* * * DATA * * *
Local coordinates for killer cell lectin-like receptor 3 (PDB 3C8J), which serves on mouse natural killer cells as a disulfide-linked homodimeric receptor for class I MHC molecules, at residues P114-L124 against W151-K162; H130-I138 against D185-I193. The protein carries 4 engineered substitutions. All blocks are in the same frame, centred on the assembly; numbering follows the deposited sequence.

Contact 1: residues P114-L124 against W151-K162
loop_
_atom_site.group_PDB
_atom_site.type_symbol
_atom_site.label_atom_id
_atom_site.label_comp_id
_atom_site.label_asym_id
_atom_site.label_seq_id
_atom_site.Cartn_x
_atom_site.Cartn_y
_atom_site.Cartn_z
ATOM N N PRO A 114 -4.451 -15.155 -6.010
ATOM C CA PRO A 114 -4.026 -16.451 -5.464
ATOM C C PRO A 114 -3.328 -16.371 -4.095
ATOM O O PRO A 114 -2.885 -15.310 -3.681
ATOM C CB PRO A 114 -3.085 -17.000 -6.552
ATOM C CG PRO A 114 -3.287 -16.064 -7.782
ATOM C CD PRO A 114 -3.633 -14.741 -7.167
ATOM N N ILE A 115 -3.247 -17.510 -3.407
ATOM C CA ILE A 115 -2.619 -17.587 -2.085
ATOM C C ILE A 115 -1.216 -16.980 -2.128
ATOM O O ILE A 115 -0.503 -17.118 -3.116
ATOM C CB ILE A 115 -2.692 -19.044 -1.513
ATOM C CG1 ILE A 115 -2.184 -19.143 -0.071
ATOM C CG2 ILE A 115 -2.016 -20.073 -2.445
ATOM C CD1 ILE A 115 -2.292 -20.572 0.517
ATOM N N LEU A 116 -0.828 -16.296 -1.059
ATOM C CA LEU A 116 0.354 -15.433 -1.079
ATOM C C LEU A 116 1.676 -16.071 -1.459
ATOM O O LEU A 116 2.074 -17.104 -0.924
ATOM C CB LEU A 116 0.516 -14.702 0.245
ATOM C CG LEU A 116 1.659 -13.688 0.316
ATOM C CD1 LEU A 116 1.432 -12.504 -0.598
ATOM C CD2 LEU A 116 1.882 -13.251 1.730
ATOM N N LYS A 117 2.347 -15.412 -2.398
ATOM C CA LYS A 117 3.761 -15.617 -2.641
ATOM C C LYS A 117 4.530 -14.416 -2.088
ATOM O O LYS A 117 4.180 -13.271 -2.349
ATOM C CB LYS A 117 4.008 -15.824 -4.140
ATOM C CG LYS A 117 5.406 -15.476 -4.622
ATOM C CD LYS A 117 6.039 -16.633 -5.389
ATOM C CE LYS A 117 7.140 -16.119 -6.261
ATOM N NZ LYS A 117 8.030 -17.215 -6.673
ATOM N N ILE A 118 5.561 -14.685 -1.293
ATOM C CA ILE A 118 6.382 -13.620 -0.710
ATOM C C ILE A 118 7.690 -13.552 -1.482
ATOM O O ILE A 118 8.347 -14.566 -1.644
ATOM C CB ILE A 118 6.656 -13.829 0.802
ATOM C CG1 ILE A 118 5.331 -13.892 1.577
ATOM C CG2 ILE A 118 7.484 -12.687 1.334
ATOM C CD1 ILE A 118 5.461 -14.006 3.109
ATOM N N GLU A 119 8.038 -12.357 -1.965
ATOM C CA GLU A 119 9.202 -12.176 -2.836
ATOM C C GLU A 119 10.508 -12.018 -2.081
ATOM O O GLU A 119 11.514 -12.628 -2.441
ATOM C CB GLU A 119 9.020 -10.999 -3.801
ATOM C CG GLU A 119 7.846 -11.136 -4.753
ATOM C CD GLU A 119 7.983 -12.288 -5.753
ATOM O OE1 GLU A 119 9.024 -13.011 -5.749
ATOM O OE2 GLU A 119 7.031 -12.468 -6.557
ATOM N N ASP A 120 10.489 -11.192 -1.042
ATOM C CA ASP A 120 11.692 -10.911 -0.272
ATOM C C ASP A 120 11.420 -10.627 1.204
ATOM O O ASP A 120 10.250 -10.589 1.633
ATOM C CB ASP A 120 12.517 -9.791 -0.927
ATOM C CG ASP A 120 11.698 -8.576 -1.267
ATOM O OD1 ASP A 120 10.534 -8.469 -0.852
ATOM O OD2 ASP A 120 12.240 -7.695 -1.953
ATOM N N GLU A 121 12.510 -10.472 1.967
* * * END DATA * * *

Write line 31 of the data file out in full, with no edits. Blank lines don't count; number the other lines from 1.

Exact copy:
ATOM O O LEU A 116 2.074 -17.104 -0.924